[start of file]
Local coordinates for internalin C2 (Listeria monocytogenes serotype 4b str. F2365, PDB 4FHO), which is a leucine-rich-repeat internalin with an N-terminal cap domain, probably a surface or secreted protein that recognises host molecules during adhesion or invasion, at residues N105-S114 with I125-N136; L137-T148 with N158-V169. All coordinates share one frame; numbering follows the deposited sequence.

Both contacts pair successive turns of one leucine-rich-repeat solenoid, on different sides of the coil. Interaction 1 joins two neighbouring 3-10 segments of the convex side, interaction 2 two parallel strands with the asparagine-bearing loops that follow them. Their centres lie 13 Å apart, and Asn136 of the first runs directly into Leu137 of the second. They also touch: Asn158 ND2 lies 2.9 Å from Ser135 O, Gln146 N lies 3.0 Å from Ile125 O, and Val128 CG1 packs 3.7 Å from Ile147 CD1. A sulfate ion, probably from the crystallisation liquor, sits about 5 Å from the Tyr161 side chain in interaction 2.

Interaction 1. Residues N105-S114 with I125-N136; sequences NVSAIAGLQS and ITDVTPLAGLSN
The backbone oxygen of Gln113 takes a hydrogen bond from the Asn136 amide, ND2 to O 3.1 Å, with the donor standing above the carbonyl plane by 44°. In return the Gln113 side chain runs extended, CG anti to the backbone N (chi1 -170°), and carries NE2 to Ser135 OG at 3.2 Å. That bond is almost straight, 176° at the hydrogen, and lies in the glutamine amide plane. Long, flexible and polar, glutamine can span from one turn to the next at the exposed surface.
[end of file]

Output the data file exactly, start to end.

Local coordinates for internalin C2 (Listeria monocytogenes serotype 4b str. F2365, PDB 4FHO), which is a leucine-rich-repeat internalin with an N-terminal cap domain, probably a surface or secreted protein that recognises host molecules during adhesion or invasion, at residues N105-S114 with I125-N136; L137-T148 with N158-V169. All coordinates share one frame; numbering follows the deposited sequence.

Both contacts pair successive turns of one leucine-rich-repeat solenoid, on different sides of the coil. Interaction 1 joins two neighbouring 3-10 segments of the convex side, interaction 2 two parallel strands with the asparagine-bearing loops that follow them. Their centres lie 13 Å apart, and Asn136 of the first runs directly into Leu137 of the second. They also touch: Asn158 ND2 lies 2.9 Å from Ser135 O, Gln146 N lies 3.0 Å from Ile125 O, and Val128 CG1 packs 3.7 Å from Ile147 CD1. A sulfate ion, probably from the crystallisation liquor, sits about 5 Å from the Tyr161 side chain in interaction 2.

Interaction 1. Residues N105-S114 with I125-N136; sequences NVSAIAGLQS and ITDVTPLAGLSN
The backbone oxygen of Gln113 takes a hydrogen bond from the Asn136 amide, ND2 to O 3.1 Å, with the donor standing above the carbonyl plane by 44°. In return the Gln113 side chain runs extended, CG anti to the backbone N (chi1 -170°), and carries NE2 to Ser135 OG at 3.2 Å. That bond is almost straight, 176° at the hydrogen, and lies in the glutamine amide plane. Long, flexible and polar, glutamine can span from one turn to the next at the exposed surface.